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The Benefits of Yoga and Meditation Instruction in Schools

Lynn C. Waelde, Ph.D. Director, Inner Resources Center, Kurt and Barbara Gronowski Psychology Clinic Professor, Pacific Graduate School of Psychology Consulting Associate Professor, Stanford University School of Medicine

Educators and researchers have recommended incorporating yoga and meditation into school curricula for the last 40 years. Since then, numerous research studies have documented the usefulness of yoga and meditation as part of the school experience. Almost all of these studies examined stand alone yoga and meditation programs, because very few schools integrate these practices into the curriculum. Childhood and adolescence are times of great stress and transition, but yoga and meditation practice can help students through these exciting periods of development. Test Anxiety An early study indicated that after 18 weeks of meditation there were significant improvements in test anxiety (Linden, 1973). A recent pilot study found that meditation was a feasible and acceptable intervention for anxious children (Semple, Reid, & Miller, 2005). Increasing Attention Peck and colleagues studied the effects of yoga on attention. After 3 weeks, students time on task increased to an average of more than 80% (Peck, Kehle, Bray, & Theodore, 2005). Meditation and relaxation were found to reduce the nonattending behaviors of behaviorally disturbed children relative to control children who practiced relaxation only during a 5-day intervention (Redfering & Bowman, 1981). Cognitive Performance Several studies have found improved cognitive performance in schools that include regular meditation as part of the school day, as compared to schools that do not (Warner, 2005).

Body Satisfaction Meditation has also been shown to improve body satisfaction in children with low body satisfaction and poor physical coordination (Clance, Mitchell, & Engelman, 1980). Physiological Indicators of Stress After 6 months, girls in a yoga group showed a decrease in breath rate and a more regular breathing pattern relative to controls (Telles, Narendran, Raghuraj, Nagarathna, & Nagendra, 1997). Research has shown that teaching yoga and meditation is good for teachers, too! Meditation has been shown to reduce teacher stress and burnout (Anderson, Levinson, Barker, & Kiewra, 1999; Winzelberg & Luskin, 1999). References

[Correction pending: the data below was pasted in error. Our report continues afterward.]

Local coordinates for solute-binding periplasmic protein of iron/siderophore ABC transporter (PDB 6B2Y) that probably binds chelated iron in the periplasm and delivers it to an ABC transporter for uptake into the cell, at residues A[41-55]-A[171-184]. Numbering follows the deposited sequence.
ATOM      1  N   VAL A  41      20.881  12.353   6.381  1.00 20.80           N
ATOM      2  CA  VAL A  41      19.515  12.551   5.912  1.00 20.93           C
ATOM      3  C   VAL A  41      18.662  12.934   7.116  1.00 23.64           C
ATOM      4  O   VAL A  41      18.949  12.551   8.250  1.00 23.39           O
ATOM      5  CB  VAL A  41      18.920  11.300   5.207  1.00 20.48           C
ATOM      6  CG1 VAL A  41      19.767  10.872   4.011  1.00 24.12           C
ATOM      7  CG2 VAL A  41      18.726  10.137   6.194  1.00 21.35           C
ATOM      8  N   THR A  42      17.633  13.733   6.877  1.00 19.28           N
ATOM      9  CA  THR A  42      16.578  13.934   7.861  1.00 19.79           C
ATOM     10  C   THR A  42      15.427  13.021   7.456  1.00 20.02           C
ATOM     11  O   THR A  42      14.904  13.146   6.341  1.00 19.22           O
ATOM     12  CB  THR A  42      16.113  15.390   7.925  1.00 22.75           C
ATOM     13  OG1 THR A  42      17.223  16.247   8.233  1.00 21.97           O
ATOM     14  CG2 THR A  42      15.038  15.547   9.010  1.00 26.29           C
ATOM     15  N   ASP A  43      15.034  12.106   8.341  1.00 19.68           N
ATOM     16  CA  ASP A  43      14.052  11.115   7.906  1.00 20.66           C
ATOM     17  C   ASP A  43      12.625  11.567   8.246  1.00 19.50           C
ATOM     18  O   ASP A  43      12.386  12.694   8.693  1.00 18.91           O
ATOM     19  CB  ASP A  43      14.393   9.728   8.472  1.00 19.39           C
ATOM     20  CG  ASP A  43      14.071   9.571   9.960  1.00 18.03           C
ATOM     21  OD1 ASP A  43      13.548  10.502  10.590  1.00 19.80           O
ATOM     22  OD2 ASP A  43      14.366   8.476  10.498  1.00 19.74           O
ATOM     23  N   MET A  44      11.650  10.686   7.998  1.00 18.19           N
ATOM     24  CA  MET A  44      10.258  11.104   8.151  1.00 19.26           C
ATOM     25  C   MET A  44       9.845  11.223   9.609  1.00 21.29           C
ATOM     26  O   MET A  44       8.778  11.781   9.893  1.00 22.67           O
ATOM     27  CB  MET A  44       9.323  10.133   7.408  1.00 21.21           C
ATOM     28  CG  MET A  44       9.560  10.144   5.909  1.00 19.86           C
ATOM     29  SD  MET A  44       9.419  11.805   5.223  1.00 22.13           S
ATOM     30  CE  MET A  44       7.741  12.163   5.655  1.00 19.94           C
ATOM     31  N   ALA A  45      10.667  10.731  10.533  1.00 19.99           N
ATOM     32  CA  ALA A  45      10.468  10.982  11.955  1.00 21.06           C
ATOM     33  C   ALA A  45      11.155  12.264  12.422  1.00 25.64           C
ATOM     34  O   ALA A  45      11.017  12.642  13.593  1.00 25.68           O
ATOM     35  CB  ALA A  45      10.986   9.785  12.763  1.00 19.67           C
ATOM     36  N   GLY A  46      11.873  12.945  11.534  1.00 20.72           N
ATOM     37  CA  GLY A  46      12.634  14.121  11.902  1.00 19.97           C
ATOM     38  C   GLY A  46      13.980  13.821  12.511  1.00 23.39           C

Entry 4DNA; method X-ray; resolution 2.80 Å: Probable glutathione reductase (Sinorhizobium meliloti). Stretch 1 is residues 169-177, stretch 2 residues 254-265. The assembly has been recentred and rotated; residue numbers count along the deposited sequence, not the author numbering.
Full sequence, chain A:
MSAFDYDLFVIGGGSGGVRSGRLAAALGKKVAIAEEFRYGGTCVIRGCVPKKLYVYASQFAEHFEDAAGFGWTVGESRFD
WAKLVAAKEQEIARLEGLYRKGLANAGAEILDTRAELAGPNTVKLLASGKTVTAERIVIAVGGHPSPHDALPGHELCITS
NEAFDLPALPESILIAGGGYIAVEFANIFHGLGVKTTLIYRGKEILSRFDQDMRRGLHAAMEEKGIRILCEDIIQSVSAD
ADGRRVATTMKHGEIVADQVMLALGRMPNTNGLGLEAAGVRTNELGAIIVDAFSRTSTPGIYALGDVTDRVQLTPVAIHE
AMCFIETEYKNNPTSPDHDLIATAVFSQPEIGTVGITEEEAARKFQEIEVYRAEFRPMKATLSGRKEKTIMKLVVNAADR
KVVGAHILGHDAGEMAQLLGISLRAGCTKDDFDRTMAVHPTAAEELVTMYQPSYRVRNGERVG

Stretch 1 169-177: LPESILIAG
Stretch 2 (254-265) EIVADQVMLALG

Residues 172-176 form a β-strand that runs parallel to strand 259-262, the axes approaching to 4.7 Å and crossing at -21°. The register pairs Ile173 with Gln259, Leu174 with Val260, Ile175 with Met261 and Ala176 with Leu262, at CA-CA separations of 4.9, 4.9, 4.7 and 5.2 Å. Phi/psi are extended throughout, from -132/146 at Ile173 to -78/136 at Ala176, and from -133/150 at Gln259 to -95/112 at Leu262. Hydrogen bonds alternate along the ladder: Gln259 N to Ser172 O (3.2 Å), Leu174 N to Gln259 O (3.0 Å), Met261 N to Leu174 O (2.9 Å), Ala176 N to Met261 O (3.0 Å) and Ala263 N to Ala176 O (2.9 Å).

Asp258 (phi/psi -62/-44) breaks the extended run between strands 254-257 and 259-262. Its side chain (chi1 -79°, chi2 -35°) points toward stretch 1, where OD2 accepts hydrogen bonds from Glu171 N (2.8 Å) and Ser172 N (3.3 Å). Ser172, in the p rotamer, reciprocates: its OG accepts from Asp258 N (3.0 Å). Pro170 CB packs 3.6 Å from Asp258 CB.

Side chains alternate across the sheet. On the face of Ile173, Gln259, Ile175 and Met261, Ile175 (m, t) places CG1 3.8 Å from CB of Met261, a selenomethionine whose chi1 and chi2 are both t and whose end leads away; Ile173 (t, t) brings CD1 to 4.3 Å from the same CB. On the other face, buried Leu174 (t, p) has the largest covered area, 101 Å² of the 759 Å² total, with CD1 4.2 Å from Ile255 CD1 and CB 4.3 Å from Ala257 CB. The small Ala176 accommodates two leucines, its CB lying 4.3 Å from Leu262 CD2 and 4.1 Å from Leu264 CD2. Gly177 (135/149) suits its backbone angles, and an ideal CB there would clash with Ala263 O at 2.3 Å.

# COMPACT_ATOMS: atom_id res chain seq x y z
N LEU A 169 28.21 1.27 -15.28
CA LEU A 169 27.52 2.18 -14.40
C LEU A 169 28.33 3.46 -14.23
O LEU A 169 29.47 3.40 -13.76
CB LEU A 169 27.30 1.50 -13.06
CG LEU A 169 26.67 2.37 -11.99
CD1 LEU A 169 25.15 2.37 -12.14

Anderson, V. L., Levinson, E. M., Barker, W., & Kiewra, K. R. (1999). The effects of meditation on teacher perceived occupational stress, state and trait anxiety, and burnout. School Psychology Quarterly, 14(1), 3-25. Clance, P. R., Mitchell, M., & Engelman, S. R. (1980). Body cathexis in children as a function of awareness training and yoga. Journal of Clinical Child Psychology, 9(1), 82-85. Linden, W. (1973). Practicing of meditation by school children and their levels of field dependence-independence, test anxiety, and reading achievement. Journal of Consulting and Clinical Psychology, 41, 139-143. Peck, H. L., Kehle, T. J., Bray, M. A., & Theodore, L. A. (2005). Yoga as an intervention for children with attention problems. School Psychology Review, 34, 415-424. Redfering, D. L., & Bowman, M. J. (1981). Effects of a meditative-relaxation exercise on non-attending behaviors of behaviorally disturbed children. Journal of Clinical Child Psychology, 10, 126-127. Semple, R. J., Reid, E. F. G., & Miller, L. (2005). Treating anxiety with mindfulness: An open trial of mindfulness training for anxious children. Journal of Cognitive Psychotherapy, 19, 379392. Telles, S., Narendran, S., Raghuraj, P., Nagarathna, R., & Nagendra, H. R. (1997). Comparison of changes in autonomic and respiratory parameters of girls after yoga and games at a community home. Perceptual and Motor Skills, 84, 251-257. Warner, T. Q. (2005). Awareness and cognition: The role of awareness training in child development. Journal of Social Behavior & Personality, 17, 47-64. Winzelberg, A. J., & Luskin, F. M. (1999). The effect of a meditation training in stress levels in secondary school teachers. Stress Medicine, 15, 69-77.

Lynn C. Waelde, Ph.D. 2006

Inner Resources Center: A center for meditation, relaxation, and stress coping resources or (650) 421-4874